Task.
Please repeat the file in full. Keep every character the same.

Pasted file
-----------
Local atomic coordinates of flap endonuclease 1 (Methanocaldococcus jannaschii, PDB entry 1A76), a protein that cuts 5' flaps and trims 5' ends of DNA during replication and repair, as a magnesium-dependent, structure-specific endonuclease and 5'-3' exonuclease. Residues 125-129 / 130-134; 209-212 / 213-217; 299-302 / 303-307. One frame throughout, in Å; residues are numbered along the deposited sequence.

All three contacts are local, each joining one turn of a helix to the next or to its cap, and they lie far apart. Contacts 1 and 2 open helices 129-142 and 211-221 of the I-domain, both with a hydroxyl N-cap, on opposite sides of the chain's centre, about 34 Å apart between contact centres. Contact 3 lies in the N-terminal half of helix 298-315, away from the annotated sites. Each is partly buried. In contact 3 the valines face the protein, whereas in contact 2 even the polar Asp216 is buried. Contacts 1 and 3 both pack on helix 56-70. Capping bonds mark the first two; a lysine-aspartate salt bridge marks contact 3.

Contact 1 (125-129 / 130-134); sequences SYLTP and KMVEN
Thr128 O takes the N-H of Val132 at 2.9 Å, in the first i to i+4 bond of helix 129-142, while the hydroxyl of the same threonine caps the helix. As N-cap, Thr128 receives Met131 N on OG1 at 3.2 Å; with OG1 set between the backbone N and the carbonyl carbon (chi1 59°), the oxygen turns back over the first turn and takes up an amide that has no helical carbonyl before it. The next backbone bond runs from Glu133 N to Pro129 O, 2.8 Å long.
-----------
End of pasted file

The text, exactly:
Local atomic coordinates of flap endonuclease 1 (Methanocaldococcus jannaschii, PDB entry 1A76), a protein that cuts 5' flaps and trims 5' ends of DNA during replication and repair, as a magnesium-dependent, structure-specific endonuclease and 5'-3' exonuclease. Residues 125-129 / 130-134; 209-212 / 213-217; 299-302 / 303-307. One frame throughout, in Å; residues are numbered along the deposited sequence.

All three contacts are local, each joining one turn of a helix to the next or to its cap, and they lie far apart. Contacts 1 and 2 open helices 129-142 and 211-221 of the I-domain, both with a hydroxyl N-cap, on opposite sides of the chain's centre, about 34 Å apart between contact centres. Contact 3 lies in the N-terminal half of helix 298-315, away from the annotated sites. Each is partly buried. In contact 3 the valines face the protein, whereas in contact 2 even the polar Asp216 is buried. Contacts 1 and 3 both pack on helix 56-70. Capping bonds mark the first two; a lysine-aspartate salt bridge marks contact 3.

Contact 1 (125-129 / 130-134); sequences SYLTP and KMVEN
Thr128 O takes the N-H of Val132 at 2.9 Å, in the first i to i+4 bond of helix 129-142, while the hydroxyl of the same threonine caps the helix. As N-cap, Thr128 receives Met131 N on OG1 at 3.2 Å; with OG1 set between the backbone N and the carbonyl carbon (chi1 59°), the oxygen turns back over the first turn and takes up an amide that has no helical carbonyl before it. The next backbone bond runs from Glu133 N to Pro129 O, 2.8 Å long.